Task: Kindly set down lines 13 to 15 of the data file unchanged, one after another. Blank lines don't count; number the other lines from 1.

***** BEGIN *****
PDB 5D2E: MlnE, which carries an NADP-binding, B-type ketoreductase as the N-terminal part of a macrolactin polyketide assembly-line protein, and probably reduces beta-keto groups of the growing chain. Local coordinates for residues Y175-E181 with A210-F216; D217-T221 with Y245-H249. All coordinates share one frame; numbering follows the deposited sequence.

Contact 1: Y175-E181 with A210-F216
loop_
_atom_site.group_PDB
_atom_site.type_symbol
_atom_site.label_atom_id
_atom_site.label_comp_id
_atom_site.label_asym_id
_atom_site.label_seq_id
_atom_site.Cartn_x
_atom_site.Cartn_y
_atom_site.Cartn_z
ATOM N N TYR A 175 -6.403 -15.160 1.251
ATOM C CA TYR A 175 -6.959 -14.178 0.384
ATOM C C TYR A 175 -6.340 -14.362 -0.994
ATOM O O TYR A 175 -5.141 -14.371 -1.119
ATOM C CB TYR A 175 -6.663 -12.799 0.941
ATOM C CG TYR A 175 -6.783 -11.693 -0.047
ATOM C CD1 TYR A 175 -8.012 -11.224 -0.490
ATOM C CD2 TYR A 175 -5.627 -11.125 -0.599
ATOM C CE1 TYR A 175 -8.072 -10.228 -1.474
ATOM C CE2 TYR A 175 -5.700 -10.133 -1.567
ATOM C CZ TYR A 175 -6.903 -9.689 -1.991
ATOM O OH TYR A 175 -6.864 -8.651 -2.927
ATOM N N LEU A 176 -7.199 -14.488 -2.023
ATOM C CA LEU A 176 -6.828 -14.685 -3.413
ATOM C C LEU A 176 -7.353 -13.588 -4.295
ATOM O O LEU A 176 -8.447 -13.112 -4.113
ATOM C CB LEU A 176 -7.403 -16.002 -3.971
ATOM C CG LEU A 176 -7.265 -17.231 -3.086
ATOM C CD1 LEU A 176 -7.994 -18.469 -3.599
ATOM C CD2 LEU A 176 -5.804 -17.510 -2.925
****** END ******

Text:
ATOM N N TYR A 175 -6.403 -15.160 1.251
ATOM C CA TYR A 175 -6.959 -14.178 0.384
ATOM C C TYR A 175 -6.340 -14.362 -0.994